You can set up a bot which will crawl you application and save a static version. This technique can be used to serve HTML to browsers without javascript (used by blind people or search engine bots). This is an investement, so it really comes down to your requirements.

Are you making an HR management web-app for a specific compagny? You don't need graceful degradation, and a SPA may be more simple to build. The company may enforce the usage of a specific browser, so you may have less tests to do.

Are you making a public website for an association with accessibility requirements and search engine visibility needs? Then consider building the HTML on your server. Or making an SPA with a static version, depending on your budget.


I think it depends how far you want to go with Progressive Enhancement - it's a design paradigm rather than a hard-and-fast set of rules.

If you're using a SPA framework, I think allowing Javascript is a given. However the Javascript you write to enhance your page must be smart enough to deal with whatever HTML the framework can create.

You can also benefit from other PE techniques such as taking advantage of the latest CSS features for a recent browser release, or HTML5 to HTML4 degradation.

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    Part of progressive enhancement is that basic content should be available without javascript. I'm not sure how to write a SPA without javascript. Commented May 1, 2014 at 16:37
  • @AlanShutko Perhaps with iframes. Multiple pages, but technically the URL isn't changing... ;)
    – Izkata
    Commented May 2, 2014 at 0:48
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    Yes, I guess I was thinking more in terms of HTML 5 vs HTML 4, and things like browser-specific CSS (e.g. you may want to use a very recently implemented feature only available in the latest version of Chrome but which degrades to a more primitive control in older browsers). Doing without javascript would be tricky in a SPA, but that is just one part of the concept of progressive enhancement.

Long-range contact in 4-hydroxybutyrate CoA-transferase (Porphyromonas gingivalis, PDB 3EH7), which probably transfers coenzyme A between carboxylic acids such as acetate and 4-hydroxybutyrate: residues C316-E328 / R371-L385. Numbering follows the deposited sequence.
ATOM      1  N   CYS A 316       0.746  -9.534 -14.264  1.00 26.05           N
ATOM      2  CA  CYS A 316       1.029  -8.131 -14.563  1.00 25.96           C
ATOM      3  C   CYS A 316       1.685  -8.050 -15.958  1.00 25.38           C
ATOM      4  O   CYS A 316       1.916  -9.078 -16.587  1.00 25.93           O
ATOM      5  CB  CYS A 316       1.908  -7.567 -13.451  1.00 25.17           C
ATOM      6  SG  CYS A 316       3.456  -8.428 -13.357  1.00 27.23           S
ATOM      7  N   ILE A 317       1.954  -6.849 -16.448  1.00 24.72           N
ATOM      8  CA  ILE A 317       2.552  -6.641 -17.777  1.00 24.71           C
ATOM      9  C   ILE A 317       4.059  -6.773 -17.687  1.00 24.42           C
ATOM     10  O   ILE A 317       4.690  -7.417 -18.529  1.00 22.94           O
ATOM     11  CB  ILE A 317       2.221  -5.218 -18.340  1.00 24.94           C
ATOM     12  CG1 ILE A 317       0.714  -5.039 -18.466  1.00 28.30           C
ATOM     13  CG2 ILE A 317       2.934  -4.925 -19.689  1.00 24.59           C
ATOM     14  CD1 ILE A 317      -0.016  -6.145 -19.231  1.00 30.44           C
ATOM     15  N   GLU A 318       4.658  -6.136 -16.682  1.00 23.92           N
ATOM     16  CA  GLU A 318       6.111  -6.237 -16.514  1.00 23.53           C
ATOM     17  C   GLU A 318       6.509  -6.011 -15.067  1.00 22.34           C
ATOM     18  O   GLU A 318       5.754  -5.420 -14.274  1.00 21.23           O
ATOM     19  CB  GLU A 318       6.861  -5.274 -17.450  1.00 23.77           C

– philicomus
    Commented May 2, 2014 at 8:00
  • Progressive Enhancement could be as simple as using css3 when it's available for rounding corners. The basic idea has nothing to do with JavaScript. Commented May 6, 2014 at 1:25

Progressive enhancement and a Single Page App can co-exist. The two most compelling arguments I've heard for building apps in this way are:

  • Fault tolerance in situations where the HTML file downloads in full but referenced scripts fail to download completely thanks to network connectivity that drops in and out (possible on mobile networks)
  • Potential for improved perceived performance on initial page load (by reducing Start Render times)

Server-side rendering (this is for users, not just SEO reasons) and cutting-the-mustard are two techniques that can help build progressively enhanced Single Page Apps with modern client-side JS frameworks.

Some client-side JS frameworks are easier to get working with server-side rendering than others (beware some server-side rendering solutions and framework combinations do not produce working SPAs as the server-rendered page is only intended for search engine consumption, not end-users).

At time of writing, React.js and Ember (with the upcoming FastBoot) are the two I'm aware of that have or are trying to make server-side rendering a first class citizen; the server-side rendered page is still a working SPA when it's parsed on the client browser.


I'm of the view that the reduced page load is probably quite a good for servers, and the network. I'd love to see more SPAs used correctly.

I'm off the view though that this requires two things:

1) setting up all of your links as standard request/response links on initial load, let your SPA framework/library then replace these with an updated (interactive) version once the browser loads and the JS engine identifies that SPA support is available. This truly is progresive enhancement; the JS is loaded on top of the existing html website, and this is better for search engines, assistive technologies, and older browsers.


2) The server needs to be responsive to routes like /foo/bar/json and foo/bar by serving the correct format; realistically if you're wrapping everything in layouts and partials to get the first page, you should be able to get everything via layouts and partials for the 2nd and subsequent pages as well.

There's a fair bit of work here; admittedly, but if you've got control over the full stack it does balance the two technologies.